A very simple paradigm shift is all that is required to change the current chaotic world mess into an authentic wisdom powered world of harmonious order. The current world mess clearly stems from a nonlinear definition of wisdom. All that is required is to change the current fuzzy definition of wisdom to a predictable phenomenon. Let’s just change the definition of wisdom from being a philosophy to being a science. Wisdom and emotional intelligence are one and the same. They both stem from emotional health. The simple trick is to define wisdom as emotional health. Emotional health is as scientific a phenomena as they come. Focusing on emotional health will generate wisdom effortlessly.

A plan to create emotional health will replace the ills of society with a massive positive change that will mean not just successful sustainability but a super#full-means-ability. Combined with the effects of a wise society the creation of a Wisdom Industry will create massive jobs in all corners of the world which will result in huge economic gains. Just imagine a free Wisdom Land franchise with branches all over the world. Just imagine a whole new profession of Brain Healers, WisdomSeminar Leaders, Wise Parenting Coaches, Jail Instructors, Leadership Coaches, Happiness Coaches etc.

Sajid Khan
4th R Foundation
email us here

Quantifying the mind. Thus enabling the measurement of emotions, emotional intelligence, wisdom and emotional health.

Source: EIN Presswire

Seven Mother's Day Tips For Special Needs Moms

Celebrate Special Needs Moms

Author Deanna Picon Offers Ways To Help Moms Throughout The Year

On Mother's Day and throughout the year, let's celebrate these amazing, special needs moms. They deserve to be recognized for being the great parents they are.”

— Deanna Picon

NEW YORK, NEW YORK, USA, May 10, 2018 / — Managing all facets of a special needs child daily living – medical, personal, school, therapy – while working and taking care of a home is no easy feat for even the most organized parent.

"As a mother of a non-verbal, 22-year-old, young man with autism, I know how hard it can be for mothers to manage all the pressures and responsibilities of raising a child with special needs," said Deanna Picon, founder of Your Autism Coach,LLC and author of The Autism Parents' Guide To Reclaiming Your Life. "We frequently put ourselves on the back burner more often than not, but it's important for women to take care of themselves both physically and emotionally."

Mothers can apply these simple tips to have a wonderful Mother's Day and throughout the year.

● Make yourself a priority. This may be one of the hardest things you'll ever have to do, because you feel like your child should be the priority. Do it not for yourself, but for your child. Putting time toward your well-being now is like making an "investment" in your child's future.

● Remember who you are. It's very easy to allow an all-encompassing challenge like raising a child with a disability to define you. Like any parent, much of your life is going to be centered on your children, but that doesn't mean you should abandon the hobbies, events and activities you like doing, even if it's once a month. Ask a friend or family member to watch your child for a few hours, so you can do something you enjoy. Give yourself permission to have a good time and not feel guilty about it.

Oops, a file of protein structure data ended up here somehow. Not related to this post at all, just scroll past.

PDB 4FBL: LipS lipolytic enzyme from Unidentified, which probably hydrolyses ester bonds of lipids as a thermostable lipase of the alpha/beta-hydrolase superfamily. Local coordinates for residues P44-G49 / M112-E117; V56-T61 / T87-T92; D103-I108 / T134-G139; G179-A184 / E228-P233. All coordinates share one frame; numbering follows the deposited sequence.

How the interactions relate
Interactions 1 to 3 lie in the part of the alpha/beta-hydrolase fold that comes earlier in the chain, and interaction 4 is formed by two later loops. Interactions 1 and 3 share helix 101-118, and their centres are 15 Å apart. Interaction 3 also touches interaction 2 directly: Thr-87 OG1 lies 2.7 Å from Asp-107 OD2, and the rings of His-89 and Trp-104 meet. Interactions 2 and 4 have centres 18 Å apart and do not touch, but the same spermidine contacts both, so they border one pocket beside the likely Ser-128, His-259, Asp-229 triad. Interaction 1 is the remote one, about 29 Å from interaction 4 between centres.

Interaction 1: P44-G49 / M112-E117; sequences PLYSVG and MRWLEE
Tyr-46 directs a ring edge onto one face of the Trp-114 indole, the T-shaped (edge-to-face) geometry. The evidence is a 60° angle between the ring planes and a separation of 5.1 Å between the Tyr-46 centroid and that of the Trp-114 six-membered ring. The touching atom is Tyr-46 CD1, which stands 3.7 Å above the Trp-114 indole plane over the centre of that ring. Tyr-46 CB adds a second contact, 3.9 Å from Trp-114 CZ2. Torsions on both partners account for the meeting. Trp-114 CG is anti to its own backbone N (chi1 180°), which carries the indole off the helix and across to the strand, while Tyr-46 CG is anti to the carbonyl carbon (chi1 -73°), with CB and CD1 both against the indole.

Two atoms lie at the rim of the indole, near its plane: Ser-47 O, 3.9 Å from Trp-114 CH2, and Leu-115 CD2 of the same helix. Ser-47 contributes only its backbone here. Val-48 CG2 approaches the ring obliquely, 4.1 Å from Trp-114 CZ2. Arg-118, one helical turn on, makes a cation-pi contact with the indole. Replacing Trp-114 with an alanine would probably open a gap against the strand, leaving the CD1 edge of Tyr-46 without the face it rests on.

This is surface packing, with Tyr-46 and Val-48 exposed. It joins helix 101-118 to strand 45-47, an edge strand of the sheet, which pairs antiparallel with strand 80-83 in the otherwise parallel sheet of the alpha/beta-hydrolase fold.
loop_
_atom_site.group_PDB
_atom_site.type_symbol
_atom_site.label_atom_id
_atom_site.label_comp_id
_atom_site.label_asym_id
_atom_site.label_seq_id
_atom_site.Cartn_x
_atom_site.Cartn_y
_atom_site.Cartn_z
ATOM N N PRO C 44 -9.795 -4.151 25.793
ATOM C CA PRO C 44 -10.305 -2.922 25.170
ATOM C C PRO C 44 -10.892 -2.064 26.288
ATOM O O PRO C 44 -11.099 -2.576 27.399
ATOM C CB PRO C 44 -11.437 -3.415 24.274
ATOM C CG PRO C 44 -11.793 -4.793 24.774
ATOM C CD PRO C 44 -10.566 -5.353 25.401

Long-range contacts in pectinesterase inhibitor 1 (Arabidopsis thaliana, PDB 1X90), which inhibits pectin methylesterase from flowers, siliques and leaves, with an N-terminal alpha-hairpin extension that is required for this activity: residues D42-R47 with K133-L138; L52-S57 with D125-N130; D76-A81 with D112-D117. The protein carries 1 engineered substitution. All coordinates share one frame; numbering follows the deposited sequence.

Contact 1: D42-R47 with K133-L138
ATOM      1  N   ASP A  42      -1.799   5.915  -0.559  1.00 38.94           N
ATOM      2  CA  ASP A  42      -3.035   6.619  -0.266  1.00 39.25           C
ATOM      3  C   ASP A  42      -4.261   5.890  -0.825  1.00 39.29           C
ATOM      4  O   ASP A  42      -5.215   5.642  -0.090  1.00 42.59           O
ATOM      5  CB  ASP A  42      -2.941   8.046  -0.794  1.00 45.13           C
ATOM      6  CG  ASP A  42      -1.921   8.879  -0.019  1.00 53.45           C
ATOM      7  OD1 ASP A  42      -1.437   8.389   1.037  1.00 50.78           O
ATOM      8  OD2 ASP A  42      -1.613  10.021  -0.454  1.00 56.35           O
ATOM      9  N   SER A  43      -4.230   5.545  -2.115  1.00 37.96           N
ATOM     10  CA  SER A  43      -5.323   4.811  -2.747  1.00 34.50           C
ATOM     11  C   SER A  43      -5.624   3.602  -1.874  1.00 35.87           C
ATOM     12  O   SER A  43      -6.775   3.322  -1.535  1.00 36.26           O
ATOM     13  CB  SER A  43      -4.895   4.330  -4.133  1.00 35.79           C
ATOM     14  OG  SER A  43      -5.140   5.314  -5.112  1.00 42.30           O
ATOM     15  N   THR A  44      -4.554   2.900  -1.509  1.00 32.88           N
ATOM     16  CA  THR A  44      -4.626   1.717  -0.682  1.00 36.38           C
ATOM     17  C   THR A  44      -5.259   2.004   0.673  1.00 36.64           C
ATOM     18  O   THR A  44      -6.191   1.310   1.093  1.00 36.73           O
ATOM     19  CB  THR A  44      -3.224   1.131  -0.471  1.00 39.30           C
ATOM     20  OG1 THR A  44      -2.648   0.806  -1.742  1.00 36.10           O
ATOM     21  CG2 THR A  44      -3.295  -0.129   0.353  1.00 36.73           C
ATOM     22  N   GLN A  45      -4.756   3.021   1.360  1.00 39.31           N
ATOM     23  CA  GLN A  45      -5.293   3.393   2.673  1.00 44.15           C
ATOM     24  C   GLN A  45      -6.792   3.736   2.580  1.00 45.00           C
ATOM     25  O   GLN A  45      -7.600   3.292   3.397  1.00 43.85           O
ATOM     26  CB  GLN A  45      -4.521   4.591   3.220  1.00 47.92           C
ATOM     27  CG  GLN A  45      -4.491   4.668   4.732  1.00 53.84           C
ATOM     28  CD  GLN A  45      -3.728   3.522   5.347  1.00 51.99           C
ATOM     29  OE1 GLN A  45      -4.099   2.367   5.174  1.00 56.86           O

● Have some fun. Get together with your friends and family. Laugh, be playful and enjoy yourself. Go shopping or bowling. Visit a museum or attend a concert. Take advantage of the summer weather and go to the beach or have a picnic. It will do wonders for your emotional outlook to unload the weight of your responsibilities for a short time.

● Get healthy and fit. Try to get at least six hours of sleep a night, eat properly and get some exercise in; Spring is a perfect time to start an exercise program. You don't have to join an expensive diet plan or pay for a gym membership to do this. A 30-minute walk, three times a week, is not only excellent for your heart, but regular fresh air and exercise can also benefit your mental health. Bring along a friend for motivation and accountability. You may also want to explore meditation or other relaxation techniques.

● Keep in mind you’re human. No one’s perfect. You’re allowed to make mistakes, get angry, frustrated or even be a little sad at times. So cut yourself some slack every once in a while.

● Appreciate yourself. Do something nice for yourself, each week, no matter how small. It could be as simple as setting aside 30 minutes to watch your favorite TV show or calling a good friend to catch up. Buy something you've been wanting. Take yourself out to eat.

● Celebrate you! Know you're amazing. If anything, you're an even stronger and better person for having stepped up to the challenges of life with a special needs child.

Your Autism Coach, LLC ( provides personalized guidance, comprehensive support programs and seminars that address the concerns of parents of special needs children. Now on Twitter (@yourautismcoach), look for the latest parenting tips and advice from Deanna Picon. She shows parents how to overcome the challenges of raising a child with special needs, while building a rewarding life for themselves. The Autism Parents' Guide To Reclaiming Your Life is available from Amazon ( and the author's website.